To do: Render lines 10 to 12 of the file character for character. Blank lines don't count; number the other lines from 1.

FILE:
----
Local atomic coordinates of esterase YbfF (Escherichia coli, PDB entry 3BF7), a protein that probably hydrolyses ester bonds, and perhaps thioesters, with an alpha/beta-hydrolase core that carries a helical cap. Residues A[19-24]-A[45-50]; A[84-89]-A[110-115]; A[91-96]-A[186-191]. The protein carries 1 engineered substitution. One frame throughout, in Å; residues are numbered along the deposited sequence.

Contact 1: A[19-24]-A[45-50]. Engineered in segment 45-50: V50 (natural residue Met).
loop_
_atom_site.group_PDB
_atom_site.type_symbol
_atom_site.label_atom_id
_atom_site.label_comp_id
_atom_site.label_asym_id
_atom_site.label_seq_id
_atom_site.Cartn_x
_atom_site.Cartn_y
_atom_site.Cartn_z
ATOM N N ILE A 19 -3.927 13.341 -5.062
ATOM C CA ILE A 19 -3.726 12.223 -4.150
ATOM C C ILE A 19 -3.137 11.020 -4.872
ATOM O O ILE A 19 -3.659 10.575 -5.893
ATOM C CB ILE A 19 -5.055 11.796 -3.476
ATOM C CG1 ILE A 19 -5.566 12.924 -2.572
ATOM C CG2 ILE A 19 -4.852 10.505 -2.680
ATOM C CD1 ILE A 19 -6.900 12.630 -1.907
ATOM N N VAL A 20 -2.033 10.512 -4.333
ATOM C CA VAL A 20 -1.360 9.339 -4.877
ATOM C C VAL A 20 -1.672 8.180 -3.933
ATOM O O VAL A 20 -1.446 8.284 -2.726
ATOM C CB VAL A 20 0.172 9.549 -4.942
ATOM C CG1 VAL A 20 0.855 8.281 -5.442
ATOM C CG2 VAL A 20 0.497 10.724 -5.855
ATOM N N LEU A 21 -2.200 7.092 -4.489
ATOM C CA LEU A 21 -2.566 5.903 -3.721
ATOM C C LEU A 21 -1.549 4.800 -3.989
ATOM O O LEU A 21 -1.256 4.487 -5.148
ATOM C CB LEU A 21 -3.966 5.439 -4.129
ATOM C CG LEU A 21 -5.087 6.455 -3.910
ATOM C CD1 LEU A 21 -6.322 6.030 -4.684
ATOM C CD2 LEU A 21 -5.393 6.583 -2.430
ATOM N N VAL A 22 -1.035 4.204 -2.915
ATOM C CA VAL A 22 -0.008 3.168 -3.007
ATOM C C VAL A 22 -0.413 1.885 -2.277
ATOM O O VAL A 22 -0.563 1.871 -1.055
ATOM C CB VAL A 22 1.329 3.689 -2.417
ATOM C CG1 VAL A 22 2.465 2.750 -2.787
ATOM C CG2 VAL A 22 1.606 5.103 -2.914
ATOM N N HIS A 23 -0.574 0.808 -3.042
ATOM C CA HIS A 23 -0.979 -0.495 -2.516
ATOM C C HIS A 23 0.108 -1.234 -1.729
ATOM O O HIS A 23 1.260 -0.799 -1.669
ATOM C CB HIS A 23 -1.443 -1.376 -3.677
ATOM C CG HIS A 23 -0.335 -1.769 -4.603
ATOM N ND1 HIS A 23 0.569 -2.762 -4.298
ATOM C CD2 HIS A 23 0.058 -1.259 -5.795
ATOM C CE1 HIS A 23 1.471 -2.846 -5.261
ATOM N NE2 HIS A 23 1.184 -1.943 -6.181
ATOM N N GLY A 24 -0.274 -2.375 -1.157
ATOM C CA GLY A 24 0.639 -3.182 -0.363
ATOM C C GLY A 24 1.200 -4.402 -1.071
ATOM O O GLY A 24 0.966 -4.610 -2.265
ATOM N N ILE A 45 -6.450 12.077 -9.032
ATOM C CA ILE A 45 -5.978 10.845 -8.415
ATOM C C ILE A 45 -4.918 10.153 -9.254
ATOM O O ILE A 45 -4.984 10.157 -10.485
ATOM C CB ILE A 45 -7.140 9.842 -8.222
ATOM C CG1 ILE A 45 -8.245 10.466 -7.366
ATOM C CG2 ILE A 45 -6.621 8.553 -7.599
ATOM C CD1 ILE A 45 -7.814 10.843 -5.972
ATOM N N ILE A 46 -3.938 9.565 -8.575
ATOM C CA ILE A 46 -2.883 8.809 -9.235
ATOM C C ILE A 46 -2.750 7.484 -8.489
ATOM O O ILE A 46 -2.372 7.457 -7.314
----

_atom_site.Cartn_x
_atom_site.Cartn_y
_atom_site.Cartn_z